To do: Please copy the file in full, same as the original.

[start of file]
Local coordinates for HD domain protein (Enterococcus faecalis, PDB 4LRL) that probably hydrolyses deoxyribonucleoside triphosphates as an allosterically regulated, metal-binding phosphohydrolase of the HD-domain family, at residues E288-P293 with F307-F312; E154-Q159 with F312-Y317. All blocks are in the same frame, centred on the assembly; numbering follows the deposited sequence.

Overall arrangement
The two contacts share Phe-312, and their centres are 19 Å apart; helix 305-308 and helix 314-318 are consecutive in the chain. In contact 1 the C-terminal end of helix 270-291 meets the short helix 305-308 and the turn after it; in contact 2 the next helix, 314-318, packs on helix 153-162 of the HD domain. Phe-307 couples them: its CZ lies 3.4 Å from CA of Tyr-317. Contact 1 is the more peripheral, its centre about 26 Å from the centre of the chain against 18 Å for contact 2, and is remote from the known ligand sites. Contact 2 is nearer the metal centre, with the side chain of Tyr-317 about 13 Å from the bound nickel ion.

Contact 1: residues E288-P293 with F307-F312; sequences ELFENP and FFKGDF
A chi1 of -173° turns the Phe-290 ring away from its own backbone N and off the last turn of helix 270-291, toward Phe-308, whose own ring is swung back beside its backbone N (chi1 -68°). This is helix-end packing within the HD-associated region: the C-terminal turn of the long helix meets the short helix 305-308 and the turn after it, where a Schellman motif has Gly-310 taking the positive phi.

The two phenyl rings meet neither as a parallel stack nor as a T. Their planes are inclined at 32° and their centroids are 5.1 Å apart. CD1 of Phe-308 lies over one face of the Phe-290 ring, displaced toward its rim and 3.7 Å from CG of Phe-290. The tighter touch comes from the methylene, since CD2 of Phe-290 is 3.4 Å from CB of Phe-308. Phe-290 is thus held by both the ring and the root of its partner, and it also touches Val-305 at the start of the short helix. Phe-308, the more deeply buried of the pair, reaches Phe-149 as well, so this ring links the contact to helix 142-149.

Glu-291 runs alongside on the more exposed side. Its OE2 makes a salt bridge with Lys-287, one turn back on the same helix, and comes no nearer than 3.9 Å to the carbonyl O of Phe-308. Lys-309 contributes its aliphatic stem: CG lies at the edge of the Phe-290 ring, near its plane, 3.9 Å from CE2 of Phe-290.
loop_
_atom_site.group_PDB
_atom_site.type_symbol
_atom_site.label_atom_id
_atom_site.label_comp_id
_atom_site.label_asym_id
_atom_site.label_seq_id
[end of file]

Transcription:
Local coordinates for HD domain protein (Enterococcus faecalis, PDB 4LRL) that probably hydrolyses deoxyribonucleoside triphosphates as an allosterically regulated, metal-binding phosphohydrolase of the HD-domain family, at residues E288-P293 with F307-F312; E154-Q159 with F312-Y317. All blocks are in the same frame, centred on the assembly; numbering follows the deposited sequence.

Overall arrangement
The two contacts share Phe-312, and their centres are 19 Å apart; helix 305-308 and helix 314-318 are consecutive in the chain. In contact 1 the C-terminal end of helix 270-291 meets the short helix 305-308 and the turn after it; in contact 2 the next helix, 314-318, packs on helix 153-162 of the HD domain. Phe-307 couples them: its CZ lies 3.4 Å from CA of Tyr-317. Contact 1 is the more peripheral, its centre about 26 Å from the centre of the chain against 18 Å for contact 2, and is remote from the known ligand sites. Contact 2 is nearer the metal centre, with the side chain of Tyr-317 about 13 Å from the bound nickel ion.

Contact 1: residues E288-P293 with F307-F312; sequences ELFENP and FFKGDF
A chi1 of -173° turns the Phe-290 ring away from its own backbone N and off the last turn of helix 270-291, toward Phe-308, whose own ring is swung back beside its backbone N (chi1 -68°). This is helix-end packing within the HD-associated region: the C-terminal turn of the long helix meets the short helix 305-308 and the turn after it, where a Schellman motif has Gly-310 taking the positive phi.

The two phenyl rings meet neither as a parallel stack nor as a T. Their planes are inclined at 32° and their centroids are 5.1 Å apart. CD1 of Phe-308 lies over one face of the Phe-290 ring, displaced toward its rim and 3.7 Å from CG of Phe-290. The tighter touch comes from the methylene, since CD2 of Phe-290 is 3.4 Å from CB of Phe-308. Phe-290 is thus held by both the ring and the root of its partner, and it also touches Val-305 at the start of the short helix. Phe-308, the more deeply buried of the pair, reaches Phe-149 as well, so this ring links the contact to helix 142-149.

Glu-291 runs alongside on the more exposed side. Its OE2 makes a salt bridge with Lys-287, one turn back on the same helix, and comes no nearer than 3.9 Å to the carbonyl O of Phe-308. Lys-309 contributes its aliphatic stem: CG lies at the edge of the Phe-290 ring, near its plane, 3.9 Å from CE2 of Phe-290.
loop_
_atom_site.group_PDB
_atom_site.type_symbol
_atom_site.label_atom_id
_atom_site.label_comp_id
_atom_site.label_asym_id
_atom_site.label_seq_id